Friday, September 5, 2008

A love af-FAIR

The fair is coming! The fair is coming! Nothing symbolizes the change of seasons more to me than cotton candy, the 4-H petting zoo and the tilt-a-whirl at the county fair.

Growing up, I went every year with my family, which we documented with family portraits. Each year, for a good eleven years, my mom and dad chunked down $2 to have an elderly couple take our Polaroid in their trailer in front of a colorful background.

Today, those photos are priceless. My sister goes from infant to pre-teen. I go from toothless to braces, dad from sideburns to balding, mom from bellbottoms and a rope belt to pantsuits. Speaking of fashion, apparently, dad had a special “going to the fair” shirt. He wore it at least four years in a row. On a side note, it’s never cute to dress siblings alike, especially when one is 4 ½ years older than the other!

I still love the fair, although I realize not everyone feels the same. My husband, for example, loathes it. He may not travel for a year, but fair week—he’s gone! Of course, not all my fair memories are good…

I remember when I was 14 years old. After weeks of pleading, I talked my parents into allowing me to walk across the street and up the hill to what is now the old fairgrounds. I felt so grown-up (Last year, I learned my dad followed me in his car and spied on me to make sure I got there safely!). It was a big day for me because the boy I had a HUGE crush on, Ronnie, was walking with our group. Just to be in his vicinity was a thrill for me.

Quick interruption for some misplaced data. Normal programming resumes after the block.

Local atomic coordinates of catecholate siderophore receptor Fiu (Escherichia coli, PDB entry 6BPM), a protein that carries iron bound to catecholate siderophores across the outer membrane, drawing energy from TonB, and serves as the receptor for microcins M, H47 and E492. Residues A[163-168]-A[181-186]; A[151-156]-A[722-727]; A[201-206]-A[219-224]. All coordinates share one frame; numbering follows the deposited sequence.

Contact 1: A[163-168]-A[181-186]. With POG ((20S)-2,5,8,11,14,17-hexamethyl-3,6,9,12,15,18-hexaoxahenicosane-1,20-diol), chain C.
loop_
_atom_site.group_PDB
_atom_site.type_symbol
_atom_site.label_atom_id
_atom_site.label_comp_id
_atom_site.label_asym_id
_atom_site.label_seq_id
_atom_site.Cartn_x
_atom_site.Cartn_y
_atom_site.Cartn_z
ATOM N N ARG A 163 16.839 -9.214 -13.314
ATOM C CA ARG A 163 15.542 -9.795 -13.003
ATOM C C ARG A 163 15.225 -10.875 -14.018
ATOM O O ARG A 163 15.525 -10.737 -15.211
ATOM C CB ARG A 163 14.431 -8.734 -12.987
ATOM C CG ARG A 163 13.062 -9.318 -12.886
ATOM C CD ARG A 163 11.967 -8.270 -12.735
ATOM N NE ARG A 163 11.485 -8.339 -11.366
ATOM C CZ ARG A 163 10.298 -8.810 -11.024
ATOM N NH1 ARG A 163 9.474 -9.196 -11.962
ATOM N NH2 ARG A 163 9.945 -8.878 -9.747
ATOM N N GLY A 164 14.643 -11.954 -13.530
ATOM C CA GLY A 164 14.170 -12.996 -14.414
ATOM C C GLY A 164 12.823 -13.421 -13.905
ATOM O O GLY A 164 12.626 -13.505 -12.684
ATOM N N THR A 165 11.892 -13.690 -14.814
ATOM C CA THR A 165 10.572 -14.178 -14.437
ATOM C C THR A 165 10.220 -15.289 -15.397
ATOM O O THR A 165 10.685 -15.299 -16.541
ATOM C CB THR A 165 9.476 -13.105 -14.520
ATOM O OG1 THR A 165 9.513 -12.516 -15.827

After riding a few tamer rides, Ronnie announced he wanted to ride the Gravitron. No one else did, so Ronnie turned and asked me. Now, you must understand, this was the first thing he had said to me all afternoon, so even though I had to take dramamine before riding in the backseat to the store around the block, I agreed.

As the attendant fastened us in side by side, Ronnie’s hand brushed mine. What a perfect day. Here I was next to my dream guy; how wonderful. Then the room began to spin faster and faster as the music blared. The pressure of the centrifugal force, equivalent to four times the force of gravity, pushed us against the wall as the floor dropped out from under us. Suddenly, I didn’t feel so romantic.

After something close to an eternity, the ride stopped. The force released us, and I stumbled for the door, shoving people out of the way, as I went.

“Wait, Leigh!” I heard Ronnie call.

I waved at him to go on and staggered behind the ride. Perhaps he thought I meant for him to follow, so he could steal a kiss, or perhaps he just wanted to check on me. Either way, when he found me, I was leaning over with my hands on my knees. My head was spinning wildly and not from love.

He grabbed my hand and asked, “Do you want to ride again?”

To which I responded by vomiting on his shoes. That was the most embarrassing moment of my life.

Things may not have worked out with Ronnie and me, but the fair still has a special place in my heart. But, you know, the more I think about it, maybe I will find a reason to be out of town this year!

1 comment:

jo(e) said...

It must have been awful at the time, but what a great story!